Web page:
W3C home > Mailing lists > Public > whatwg@whatwg.org > August 2009

[whatwg] Proposal to drag virtual file out of browser

From: Sebastian Markbåge <sebastian@calyptus.eu>
Date: Tue, 18 Aug 2009 12:19:40 +0200
Message-ID: <491930550908180319k70bd7e4i4e0e5f4376106685@mail.gmail.com>
> Also, would it be possible to hook browser-produced data into this model,
> so client-generated data (f ex text, html, pdf) could be dragged out as a
> virtual file to the desktop?


You could also extend the File API to allow for user created instances of
FileData objects. This would be comparable to Java's Blob and Clob API.
Each "blob" could represent either a local file, http file, ftp file, in
memory data or lazy client-generated data. This is all unknown to the target
and it's very extensible.

Of course you could also create a data URL but you'd have to base64 encode
it and keep the whole file in memory.

The key to having a "blob" API is the lazy nature of it. Of course a "blob"
would only be living as long as the source document is still able to
generate the content on-demand.

(Here's some semi-relevant info on this pattern in the context of
DDD<http://blog.calyptus.eu/seb/2009/03/large-object-storage-for-nhibernate-and-ddd-part-1-blobs-clobs-and-xlobs/>
.)

I'm not sure I like this though because the complexity involved compared to
a "DownloadURL"-format. But there is a need to be able to do this with
client-generated data as well.

Sebastian Markb?ge

On Tue, Aug 18, 2009 at 10:31 AM, Mike Wilson <mikewse at hotmail.com> wrote:

>  Sounds interesting!
> You only mention a singular file, what do you think about multiple files?
>
> Also, would it be possible to hook browser-produced data into this model,
> so client-generated data (f ex text, html, pdf) could be dragged out as a
> virtual file to the desktop?
>
> Best regards
> Mike Wilson
>
>  ------------------------------
> *From:* whatwg-bounces at lists.whatwg.org [mailto:
> whatwg-bounces at lists.whatwg.org] *On Behalf Of *Jian Li
> *Sent:* den 18 augusti 2009 03:03
> *To:* whatwg at lists.whatwg.org
> *Subject:* [whatwg] Proposal to drag virtual file out of browser
>
>  SUMMARY
>
> The HTML 5 spec defines the event-based drag-and-drop mechanism that could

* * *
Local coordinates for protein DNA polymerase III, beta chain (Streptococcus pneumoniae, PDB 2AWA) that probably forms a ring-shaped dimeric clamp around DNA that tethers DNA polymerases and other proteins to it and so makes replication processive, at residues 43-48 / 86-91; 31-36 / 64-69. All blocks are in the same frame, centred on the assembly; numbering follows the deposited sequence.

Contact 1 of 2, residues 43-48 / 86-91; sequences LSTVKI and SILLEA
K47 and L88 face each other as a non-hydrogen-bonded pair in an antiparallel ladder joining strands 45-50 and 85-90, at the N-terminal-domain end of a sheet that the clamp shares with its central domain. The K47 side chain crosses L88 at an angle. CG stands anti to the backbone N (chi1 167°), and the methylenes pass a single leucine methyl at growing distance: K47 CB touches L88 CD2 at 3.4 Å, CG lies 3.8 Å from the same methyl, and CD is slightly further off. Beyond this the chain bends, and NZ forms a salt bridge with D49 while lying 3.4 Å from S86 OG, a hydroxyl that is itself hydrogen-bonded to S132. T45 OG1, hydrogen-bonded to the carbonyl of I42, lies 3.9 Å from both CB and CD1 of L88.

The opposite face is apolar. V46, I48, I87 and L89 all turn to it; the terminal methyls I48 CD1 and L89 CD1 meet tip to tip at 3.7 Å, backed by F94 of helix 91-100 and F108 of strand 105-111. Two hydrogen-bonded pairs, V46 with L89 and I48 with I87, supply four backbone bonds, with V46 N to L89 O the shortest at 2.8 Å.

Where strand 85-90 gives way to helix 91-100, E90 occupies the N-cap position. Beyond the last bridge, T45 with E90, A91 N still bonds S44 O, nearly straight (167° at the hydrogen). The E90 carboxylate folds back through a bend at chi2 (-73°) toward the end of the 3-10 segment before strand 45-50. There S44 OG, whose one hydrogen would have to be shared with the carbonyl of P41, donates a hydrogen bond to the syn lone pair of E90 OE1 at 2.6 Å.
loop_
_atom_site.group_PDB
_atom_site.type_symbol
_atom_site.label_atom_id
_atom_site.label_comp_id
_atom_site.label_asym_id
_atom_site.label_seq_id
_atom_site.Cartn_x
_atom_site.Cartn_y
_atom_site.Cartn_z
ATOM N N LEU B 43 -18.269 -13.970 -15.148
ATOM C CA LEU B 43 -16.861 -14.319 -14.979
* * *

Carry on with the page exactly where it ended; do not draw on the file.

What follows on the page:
> cross the browser boundary. If a draggable element contains a URL, dragging
> it out of the browser will only copy the URL value. However, in some
> scenarios, we really want to download the data file from the specified URL,
> instead of copying the value. Here we propose a way to allow dragging a
> virtual file denoted by an URL out of the browser boundary.
>
> USE CASES
>
> In order to download the attachment from an Internet mail application, the
> user will have to click the attachment link and a "save" dialog will pop up
> to let the user select the destination folder. This will normally involves
> multiple clicks. Native application, like Outlook, can let the user drag
> attachments directly into the destination place, i.e. desktop, which is
> really convenient.
>
> WORKAROUNDS
>
> Currently there is no direct support in HTML 5 to support such dragging of
> the virtual file. To work around this, a plugin with such capability has to
> be installed and used.
>
> PROPOSAL
>
>  We propose adding a specific format string to the DataTransfer object:
> "DownloadURL". The data associated with the "DownloadURL" format should be
> parsed similar to the "URL" format. When the drag ends in another
> application, the remote file described in the associated data URL should be
> downloaded and provided to the target application.
>
> For example, here's how one can create a draggable image that results in a
> file when dragged:
>
> var dragTarget = document.createElement("img");
> dragTarget.src = "http://example.com/example-attachment.gif";
> document.body.insertBefore(dragTarget, document.body.firstChild);
> dragTarget.addEventListener("dragstart", function(event) {
>   event.dataTransfer.setData("DownloadURL", "
> http://example.com/example-download-attachment");
> }, false);
>
>  Traditionally allowing the non-image file to be dragged out of the
> browser is considered bad. The main danger here is that the user might
> unknowingly drag a file that will auto-execute. To address this issue, the
> browser needs to mark the dragged file to indicate that it is coming from
> the Internet. With this zone marker, the user will be prompted with a
> security warning dialog when the dropped file is launched. If a specific
> platform does not support zone identifier marker, this feature should be
> turned off by default.
>
> We should consider allowing only http and https typed URL in the associated
> data for the "DownloadURL" format. Should we further restrict the download
> URL to the same origin?
>
> If the filename is provided in the Content-Disposition header, it should
> always be used. Otherwise, it is up to the browser to decide how the
> filename is generated from the URL. But once it is chosen, it cannot be
> changed.
>
> The drag-and-drop feedback might be decorated with the filename and the
> domain from which the file is downloaded. However, the real filename might
> be only available when we initiate the download and get back the response
> header. To address this, we can download the response header after the drag
> is initiated and then update the feedback image based on the filename
> retrieved from the Content-Disposition header. This might not be possible
> for certain platform because changing the drag meta-data might not be
> allowed.
>
>
-------------- next part --------------
An HTML attachment was scrubbed...
URL: <http://lists.whatwg.org/pipermail/whatwg-whatwg.org/attachments/20090818/a75c79cd/attachment-0001.htm>
Received on Tuesday, 18 August 2009 03:19:40 UTC

This archive was generated by hypermail 2.4.0 : Wednesday, 22 January 2020 16:59:15 UTC